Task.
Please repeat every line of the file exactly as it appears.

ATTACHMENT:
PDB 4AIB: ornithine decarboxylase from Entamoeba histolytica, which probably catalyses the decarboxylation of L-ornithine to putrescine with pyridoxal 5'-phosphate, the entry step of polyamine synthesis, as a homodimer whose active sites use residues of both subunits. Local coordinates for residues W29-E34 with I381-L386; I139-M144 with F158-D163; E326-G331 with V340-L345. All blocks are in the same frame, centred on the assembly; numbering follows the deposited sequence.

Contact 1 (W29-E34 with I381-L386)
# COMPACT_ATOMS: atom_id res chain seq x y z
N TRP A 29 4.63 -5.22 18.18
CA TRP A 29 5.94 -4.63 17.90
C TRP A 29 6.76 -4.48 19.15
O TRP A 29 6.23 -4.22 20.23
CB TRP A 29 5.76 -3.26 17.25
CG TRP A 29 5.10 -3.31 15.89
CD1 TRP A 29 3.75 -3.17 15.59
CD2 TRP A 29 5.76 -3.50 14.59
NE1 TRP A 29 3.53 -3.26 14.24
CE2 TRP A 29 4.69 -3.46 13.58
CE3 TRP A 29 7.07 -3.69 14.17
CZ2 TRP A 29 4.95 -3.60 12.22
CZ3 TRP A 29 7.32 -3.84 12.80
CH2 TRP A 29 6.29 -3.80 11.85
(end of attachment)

PDB 4AIB: ornithine decarboxylase from Entamoeba histolytica, which probably catalyses the decarboxylation of L-ornithine to putrescine with pyridoxal 5'-phosphate, the entry step of polyamine synthesis, as a homodimer whose active sites use residues of both subunits. Local coordinates for residues W29-E34 with I381-L386; I139-M144 with F158-D163; E326-G331 with V340-L345. All blocks are in the same frame, centred on the assembly; numbering follows the deposited sequence.

Contact 1 (W29-E34 with I381-L386)
# COMPACT_ATOMS: atom_id res chain seq x y z
N TRP A 29 4.63 -5.22 18.18
CA TRP A 29 5.94 -4.63 17.90
C TRP A 29 6.76 -4.48 19.15
O TRP A 29 6.23 -4.22 20.23
CB TRP A 29 5.76 -3.26 17.25
CG TRP A 29 5.10 -3.31 15.89
CD1 TRP A 29 3.75 -3.17 15.59
CD2 TRP A 29 5.76 -3.50 14.59
NE1 TRP A 29 3.53 -3.26 14.24
CE2 TRP A 29 4.69 -3.46 13.58
CE3 TRP A 29 7.07 -3.69 14.17
CZ2 TRP A 29 4.95 -3.60 12.22
CZ3 TRP A 29 7.32 -3.84 12.80
CH2 TRP A 29 6.29 -3.80 11.85